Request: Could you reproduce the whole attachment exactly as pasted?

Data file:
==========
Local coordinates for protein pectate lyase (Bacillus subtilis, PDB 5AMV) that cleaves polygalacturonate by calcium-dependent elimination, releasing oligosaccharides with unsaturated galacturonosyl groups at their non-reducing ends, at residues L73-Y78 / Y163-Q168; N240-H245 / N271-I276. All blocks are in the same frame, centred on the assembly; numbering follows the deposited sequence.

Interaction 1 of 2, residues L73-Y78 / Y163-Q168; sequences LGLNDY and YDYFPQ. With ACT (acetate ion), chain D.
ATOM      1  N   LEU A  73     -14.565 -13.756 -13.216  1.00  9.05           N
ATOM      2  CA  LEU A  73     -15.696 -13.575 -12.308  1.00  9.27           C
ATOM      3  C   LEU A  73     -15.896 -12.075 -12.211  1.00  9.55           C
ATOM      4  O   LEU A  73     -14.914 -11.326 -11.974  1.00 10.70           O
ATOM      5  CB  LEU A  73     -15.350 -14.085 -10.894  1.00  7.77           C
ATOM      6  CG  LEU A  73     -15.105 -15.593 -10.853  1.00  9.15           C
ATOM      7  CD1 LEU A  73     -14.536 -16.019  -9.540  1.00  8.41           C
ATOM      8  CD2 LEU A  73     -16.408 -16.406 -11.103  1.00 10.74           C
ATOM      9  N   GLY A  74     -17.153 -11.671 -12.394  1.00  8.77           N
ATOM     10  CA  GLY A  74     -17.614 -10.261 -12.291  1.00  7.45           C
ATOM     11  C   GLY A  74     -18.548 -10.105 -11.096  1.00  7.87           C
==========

Local coordinates for protein pectate lyase (Bacillus subtilis, PDB 5AMV) that cleaves polygalacturonate by calcium-dependent elimination, releasing oligosaccharides with unsaturated galacturonosyl groups at their non-reducing ends, at residues L73-Y78 / Y163-Q168; N240-H245 / N271-I276. All blocks are in the same frame, centred on the assembly; numbering follows the deposited sequence.

Interaction 1 of 2, residues L73-Y78 / Y163-Q168; sequences LGLNDY and YDYFPQ. With ACT (acetate ion), chain D.
ATOM      1  N   LEU A  73     -14.565 -13.756 -13.216  1.00  9.05           N
ATOM      2  CA  LEU A  73     -15.696 -13.575 -12.308  1.00  9.27           C
ATOM      3  C   LEU A  73     -15.896 -12.075 -12.211  1.00  9.55           C
ATOM      4  O   LEU A  73     -14.914 -11.326 -11.974  1.00 10.70           O
ATOM      5  CB  LEU A  73     -15.350 -14.085 -10.894  1.00  7.77           C
ATOM      6  CG  LEU A  73     -15.105 -15.593 -10.853  1.00  9.15           C
ATOM      7  CD1 LEU A  73     -14.536 -16.019  -9.540  1.00  8.41           C
ATOM      8  CD2 LEU A  73     -16.408 -16.406 -11.103  1.00 10.74           C
ATOM      9  N   GLY A  74     -17.153 -11.671 -12.394  1.00  8.77           N
ATOM     10  CA  GLY A  74     -17.614 -10.261 -12.291  1.00  7.45           C
ATOM     11  C   GLY A  74     -18.548 -10.105 -11.096  1.00  7.87           C